Did the Chancellor publish her change of stance one day too early? Or was she bowing to the inevitable, and clearing the same-sex marriage issue out of the way before election campaigning kicked off in earnest? We’ll probably never know for certain. After over a quarter of a century of struggle and debate, Merkel’s statement changed the legalization of same-sex marriage from a matter of time to one of five days.
All of Merkel’s potential coalition partners following the September elections to the Bundestag – the Greens, FDP, and SPD – pledged they would not join a coalition government that did not commit to legalizing same-sex marriage. Germany’s Gay and Lesbian Federation LSVD had already called for such a commitment in its pre-election questions canvassing the views of the political parties. At its AGM in April, the LSVD set out its demands regarding the 2017 elections, including the question: will you sign a coalition agreement only if includes a pledge to introduce same-sex marriage (point 2.3.)? The pledges from other parties have left Merkel and her party with no room to maneuver.
Monday 26 June 2017
During a TV Q&A session hosted by German women’s magazine BRIGITTE, audience member Ulli Köppe asks Angela Merkel when he’ll be able to marry his boyfriend. In a convoluted reply, she indicates it will most likely be decided on a conscience vote. That same evening, the media report that the conservative alliance is softening its stance on same-sex marriage.
Tuesday 27 June 2017
The pace of events becomes unstoppable: SPD leaders agree to push for a snap vote on same-sex marriage this week, even without the agreement of coalition partner CDU/CSU. The SPD’s candidate for chancellor, Martin Schulz, gives a public statement on the SPD’s intention. The conservative alliance’s Secretary-General Volker Kauder warns this will be a break of the coalition, but Thomas Oppermann, his counterpart from the SPD parliamentary group, says: “It’s supposed to be a conscience vote. And the Bundestag we have right now also has a conscience.” The SPD announces it will table a vote on Friday on a bill drafted by Germany’s Bundesrat (the chamber of the regions), which has long been awaiting a vote in the Bundestag. Agencies report the CSU will allow its deputies a free vote; a short time later the CDU follows suit.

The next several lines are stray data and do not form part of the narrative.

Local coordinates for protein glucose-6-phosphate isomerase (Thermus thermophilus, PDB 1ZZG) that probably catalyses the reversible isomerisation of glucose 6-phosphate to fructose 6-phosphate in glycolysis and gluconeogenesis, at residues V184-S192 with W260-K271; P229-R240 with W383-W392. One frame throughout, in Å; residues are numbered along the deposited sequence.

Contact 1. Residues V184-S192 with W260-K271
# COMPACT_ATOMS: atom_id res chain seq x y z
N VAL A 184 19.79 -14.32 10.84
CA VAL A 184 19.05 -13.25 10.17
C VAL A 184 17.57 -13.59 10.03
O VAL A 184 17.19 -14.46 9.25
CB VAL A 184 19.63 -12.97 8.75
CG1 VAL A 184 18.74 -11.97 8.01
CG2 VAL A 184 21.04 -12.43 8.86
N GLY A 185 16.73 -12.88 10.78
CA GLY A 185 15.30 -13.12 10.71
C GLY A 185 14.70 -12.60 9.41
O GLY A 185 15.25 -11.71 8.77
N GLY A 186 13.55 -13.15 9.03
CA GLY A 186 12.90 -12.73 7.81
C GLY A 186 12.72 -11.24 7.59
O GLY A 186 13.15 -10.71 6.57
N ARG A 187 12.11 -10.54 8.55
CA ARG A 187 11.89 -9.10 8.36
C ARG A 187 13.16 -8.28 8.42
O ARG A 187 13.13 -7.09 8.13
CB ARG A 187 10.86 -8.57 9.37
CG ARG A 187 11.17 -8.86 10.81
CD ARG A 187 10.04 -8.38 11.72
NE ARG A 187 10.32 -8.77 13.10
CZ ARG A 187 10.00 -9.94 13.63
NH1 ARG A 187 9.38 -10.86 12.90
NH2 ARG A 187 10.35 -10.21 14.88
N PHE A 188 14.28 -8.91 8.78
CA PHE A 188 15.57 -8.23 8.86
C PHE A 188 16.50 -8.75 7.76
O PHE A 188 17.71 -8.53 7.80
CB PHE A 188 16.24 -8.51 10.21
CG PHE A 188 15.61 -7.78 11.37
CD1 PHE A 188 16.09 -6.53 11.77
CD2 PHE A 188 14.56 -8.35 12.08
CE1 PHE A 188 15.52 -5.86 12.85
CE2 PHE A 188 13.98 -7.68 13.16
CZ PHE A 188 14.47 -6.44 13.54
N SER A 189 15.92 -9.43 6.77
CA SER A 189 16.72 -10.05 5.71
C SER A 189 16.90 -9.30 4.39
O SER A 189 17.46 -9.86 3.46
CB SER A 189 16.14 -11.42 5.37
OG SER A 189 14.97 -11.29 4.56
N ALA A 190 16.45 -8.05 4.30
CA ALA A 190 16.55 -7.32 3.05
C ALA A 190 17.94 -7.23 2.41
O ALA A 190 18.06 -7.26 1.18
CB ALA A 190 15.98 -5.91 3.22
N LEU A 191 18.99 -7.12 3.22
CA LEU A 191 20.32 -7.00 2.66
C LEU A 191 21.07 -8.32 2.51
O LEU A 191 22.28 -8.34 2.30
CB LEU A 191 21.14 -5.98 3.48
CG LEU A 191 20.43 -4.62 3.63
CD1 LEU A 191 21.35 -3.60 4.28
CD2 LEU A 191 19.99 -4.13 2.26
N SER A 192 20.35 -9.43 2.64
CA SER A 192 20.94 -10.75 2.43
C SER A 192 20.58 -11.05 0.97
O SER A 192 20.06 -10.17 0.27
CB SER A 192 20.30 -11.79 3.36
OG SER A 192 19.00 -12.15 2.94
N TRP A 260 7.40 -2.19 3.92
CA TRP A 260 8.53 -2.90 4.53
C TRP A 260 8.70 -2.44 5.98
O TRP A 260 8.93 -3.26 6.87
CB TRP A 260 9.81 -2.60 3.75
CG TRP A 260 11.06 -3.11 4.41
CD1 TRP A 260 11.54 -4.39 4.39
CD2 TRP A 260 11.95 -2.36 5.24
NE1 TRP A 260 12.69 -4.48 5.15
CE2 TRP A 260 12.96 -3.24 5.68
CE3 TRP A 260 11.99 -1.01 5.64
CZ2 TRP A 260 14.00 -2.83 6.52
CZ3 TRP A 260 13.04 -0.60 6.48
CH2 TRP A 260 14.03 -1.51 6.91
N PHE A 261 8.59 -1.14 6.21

Wednesday 28 June 2017
Before today, the Bundestag Committee on Legal Affairs, with the votes of the SPD and CDU/CSU, had blocked consideration of the Bundesrat draft bill no fewer than 30 times. This time, the committee gives a majority vote in favor of legalizing same-sex marriage. It is now clear the Bundestag will vote on the issue in two days’ time.
Thursday 29 June 2017
Media interest is huge. The LSVD’s Berlin office holds its first international press conference. The LSVD writes to all CDU/CSU deputies asks them to follow their conscience and vote for love. Tension mounts, and by the evening has reached unbearable levels.
Friday June 30, 2017
Right on time at 8.00 am, the President of the Bundestag, Norbert Lammert, opens the 244th session in front of a full house, with every visitors’ seat taken. A visible majority votes in favor of the revised agenda for the day, permitting the same-sex marriage vote to go ahead. Brief speeches are given by the party group leaders and other deputies. Voting then takes place – non-anonymously, with each deputy using a ballot slip bearing their name. At 9:10 am, President Lammert announces that the same-sex marriage bill has passed – with 393 votes for, 226 against, 4 abstentions and 7 absent votes. All the members of the SPD, Linke, Bündnis 90/Die Grünen and 75 CDU/CSU deputies voted in favor.
Germany has voted for love. The LSVD celebrates the legalization of same-sex marriage and an historic day! Not just for lesbians and gay men, but also for a more just and democratic society. In future, it is no longer gender that determines whether people can marry in Germany – it is love, partnership and the promise to be there for each other in good and bad times.
Member of LSVD National Executive